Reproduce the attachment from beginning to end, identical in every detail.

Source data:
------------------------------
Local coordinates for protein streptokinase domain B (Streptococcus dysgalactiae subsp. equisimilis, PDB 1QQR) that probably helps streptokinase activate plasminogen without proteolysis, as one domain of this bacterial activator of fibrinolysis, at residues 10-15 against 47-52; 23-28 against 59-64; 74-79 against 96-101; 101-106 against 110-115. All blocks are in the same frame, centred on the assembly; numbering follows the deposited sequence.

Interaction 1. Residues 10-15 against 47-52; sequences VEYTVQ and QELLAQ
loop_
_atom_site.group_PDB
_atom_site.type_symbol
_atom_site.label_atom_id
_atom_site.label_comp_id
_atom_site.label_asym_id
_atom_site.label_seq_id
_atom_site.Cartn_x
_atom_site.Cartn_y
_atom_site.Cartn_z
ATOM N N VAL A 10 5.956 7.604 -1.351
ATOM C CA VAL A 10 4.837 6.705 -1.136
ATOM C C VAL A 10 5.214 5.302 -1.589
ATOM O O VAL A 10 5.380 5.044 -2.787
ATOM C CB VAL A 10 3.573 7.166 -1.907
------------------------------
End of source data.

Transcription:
Local coordinates for protein streptokinase domain B (Streptococcus dysgalactiae subsp. equisimilis, PDB 1QQR) that probably helps streptokinase activate plasminogen without proteolysis, as one domain of this bacterial activator of fibrinolysis, at residues 10-15 against 47-52; 23-28 against 59-64; 74-79 against 96-101; 101-106 against 110-115. All blocks are in the same frame, centred on the assembly; numbering follows the deposited sequence.

Interaction 1. Residues 10-15 against 47-52; sequences VEYTVQ and QELLAQ
loop_
_atom_site.group_PDB
_atom_site.type_symbol
_atom_site.label_atom_id
_atom_site.label_comp_id
_atom_site.label_asym_id
_atom_site.label_seq_id
_atom_site.Cartn_x
_atom_site.Cartn_y
_atom_site.Cartn_z
ATOM N N VAL A 10 5.956 7.604 -1.351
ATOM C CA VAL A 10 4.837 6.705 -1.136
ATOM C C VAL A 10 5.214 5.302 -1.589
ATOM O O VAL A 10 5.380 5.044 -2.787
ATOM C CB VAL A 10 3.573 7.166 -1.907